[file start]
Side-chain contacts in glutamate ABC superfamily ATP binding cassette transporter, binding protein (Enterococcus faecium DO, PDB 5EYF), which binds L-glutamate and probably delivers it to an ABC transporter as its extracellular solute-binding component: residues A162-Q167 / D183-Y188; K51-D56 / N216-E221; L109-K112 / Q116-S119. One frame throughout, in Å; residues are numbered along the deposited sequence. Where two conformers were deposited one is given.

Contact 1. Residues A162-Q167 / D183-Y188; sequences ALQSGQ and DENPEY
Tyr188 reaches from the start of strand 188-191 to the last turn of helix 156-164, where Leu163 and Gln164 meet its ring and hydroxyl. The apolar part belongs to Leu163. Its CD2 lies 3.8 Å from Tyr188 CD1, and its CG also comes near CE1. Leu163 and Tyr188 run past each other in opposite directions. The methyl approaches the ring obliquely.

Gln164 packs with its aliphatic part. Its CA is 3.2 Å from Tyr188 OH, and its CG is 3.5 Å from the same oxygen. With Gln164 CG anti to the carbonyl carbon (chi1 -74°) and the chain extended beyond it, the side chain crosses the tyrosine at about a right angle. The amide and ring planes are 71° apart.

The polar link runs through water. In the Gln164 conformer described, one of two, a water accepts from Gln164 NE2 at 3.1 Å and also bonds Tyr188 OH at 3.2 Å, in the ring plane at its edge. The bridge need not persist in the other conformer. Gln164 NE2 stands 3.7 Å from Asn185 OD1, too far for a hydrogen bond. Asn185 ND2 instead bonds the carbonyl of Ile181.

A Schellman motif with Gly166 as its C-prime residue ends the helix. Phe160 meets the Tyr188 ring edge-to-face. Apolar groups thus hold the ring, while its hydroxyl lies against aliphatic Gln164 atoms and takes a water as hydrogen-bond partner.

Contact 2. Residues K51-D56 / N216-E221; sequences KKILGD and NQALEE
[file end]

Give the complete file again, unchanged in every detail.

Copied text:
Side-chain contacts in glutamate ABC superfamily ATP binding cassette transporter, binding protein (Enterococcus faecium DO, PDB 5EYF), which binds L-glutamate and probably delivers it to an ABC transporter as its extracellular solute-binding component: residues A162-Q167 / D183-Y188; K51-D56 / N216-E221; L109-K112 / Q116-S119. One frame throughout, in Å; residues are numbered along the deposited sequence. Where two conformers were deposited one is given.

Contact 1. Residues A162-Q167 / D183-Y188; sequences ALQSGQ and DENPEY
Tyr188 reaches from the start of strand 188-191 to the last turn of helix 156-164, where Leu163 and Gln164 meet its ring and hydroxyl. The apolar part belongs to Leu163. Its CD2 lies 3.8 Å from Tyr188 CD1, and its CG also comes near CE1. Leu163 and Tyr188 run past each other in opposite directions. The methyl approaches the ring obliquely.

Gln164 packs with its aliphatic part. Its CA is 3.2 Å from Tyr188 OH, and its CG is 3.5 Å from the same oxygen. With Gln164 CG anti to the carbonyl carbon (chi1 -74°) and the chain extended beyond it, the side chain crosses the tyrosine at about a right angle. The amide and ring planes are 71° apart.

The polar link runs through water. In the Gln164 conformer described, one of two, a water accepts from Gln164 NE2 at 3.1 Å and also bonds Tyr188 OH at 3.2 Å, in the ring plane at its edge. The bridge need not persist in the other conformer. Gln164 NE2 stands 3.7 Å from Asn185 OD1, too far for a hydrogen bond. Asn185 ND2 instead bonds the carbonyl of Ile181.

A Schellman motif with Gly166 as its C-prime residue ends the helix. Phe160 meets the Tyr188 ring edge-to-face. Apolar groups thus hold the ring, while its hydroxyl lies against aliphatic Gln164 atoms and takes a water as hydrogen-bond partner.

Contact 2. Residues K51-D56 / N216-E221; sequences KKILGD and NQALEE